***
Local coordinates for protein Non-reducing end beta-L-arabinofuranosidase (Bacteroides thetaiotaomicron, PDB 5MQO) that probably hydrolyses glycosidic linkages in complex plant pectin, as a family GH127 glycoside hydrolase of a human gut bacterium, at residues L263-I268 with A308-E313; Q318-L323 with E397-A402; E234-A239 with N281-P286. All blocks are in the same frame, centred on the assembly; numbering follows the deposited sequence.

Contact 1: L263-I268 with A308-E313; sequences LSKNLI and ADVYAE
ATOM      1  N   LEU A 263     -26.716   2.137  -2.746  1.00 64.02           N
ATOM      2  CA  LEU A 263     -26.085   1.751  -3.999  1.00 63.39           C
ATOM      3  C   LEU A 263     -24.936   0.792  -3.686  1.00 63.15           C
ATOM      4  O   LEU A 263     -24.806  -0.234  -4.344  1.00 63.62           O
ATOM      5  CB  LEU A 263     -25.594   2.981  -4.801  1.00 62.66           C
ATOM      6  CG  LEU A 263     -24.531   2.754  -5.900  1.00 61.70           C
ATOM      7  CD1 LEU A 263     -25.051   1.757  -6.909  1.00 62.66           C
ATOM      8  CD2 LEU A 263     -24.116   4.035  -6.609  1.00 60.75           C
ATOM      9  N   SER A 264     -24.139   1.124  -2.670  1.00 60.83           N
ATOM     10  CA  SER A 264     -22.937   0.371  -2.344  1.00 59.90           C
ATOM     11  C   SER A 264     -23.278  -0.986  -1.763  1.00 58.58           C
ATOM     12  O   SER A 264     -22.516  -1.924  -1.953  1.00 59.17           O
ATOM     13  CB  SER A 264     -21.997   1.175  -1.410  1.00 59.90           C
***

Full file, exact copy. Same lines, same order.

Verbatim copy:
Local coordinates for protein Non-reducing end beta-L-arabinofuranosidase (Bacteroides thetaiotaomicron, PDB 5MQO) that probably hydrolyses glycosidic linkages in complex plant pectin, as a family GH127 glycoside hydrolase of a human gut bacterium, at residues L263-I268 with A308-E313; Q318-L323 with E397-A402; E234-A239 with N281-P286. All blocks are in the same frame, centred on the assembly; numbering follows the deposited sequence.

Contact 1: L263-I268 with A308-E313; sequences LSKNLI and ADVYAE
ATOM      1  N   LEU A 263     -26.716   2.137  -2.746  1.00 64.02           N
ATOM      2  CA  LEU A 263     -26.085   1.751  -3.999  1.00 63.39           C
ATOM      3  C   LEU A 263     -24.936   0.792  -3.686  1.00 63.15           C
ATOM      4  O   LEU A 263     -24.806  -0.234  -4.344  1.00 63.62           O
ATOM      5  CB  LEU A 263     -25.594   2.981  -4.801  1.00 62.66           C
ATOM      6  CG  LEU A 263     -24.531   2.754  -5.900  1.00 61.70           C
ATOM      7  CD1 LEU A 263     -25.051   1.757  -6.909  1.00 62.66           C
ATOM      8  CD2 LEU A 263     -24.116   4.035  -6.609  1.00 60.75           C
ATOM      9  N   SER A 264     -24.139   1.124  -2.670  1.00 60.83           N
ATOM     10  CA  SER A 264     -22.937   0.371  -2.344  1.00 59.90           C
ATOM     11  C   SER A 264     -23.278  -0.986  -1.763  1.00 58.58           C
ATOM     12  O   SER A 264     -22.516  -1.924  -1.953  1.00 59.17           O
ATOM     13  CB  SER A 264     -21.997   1.175  -1.410  1.00 59.90           C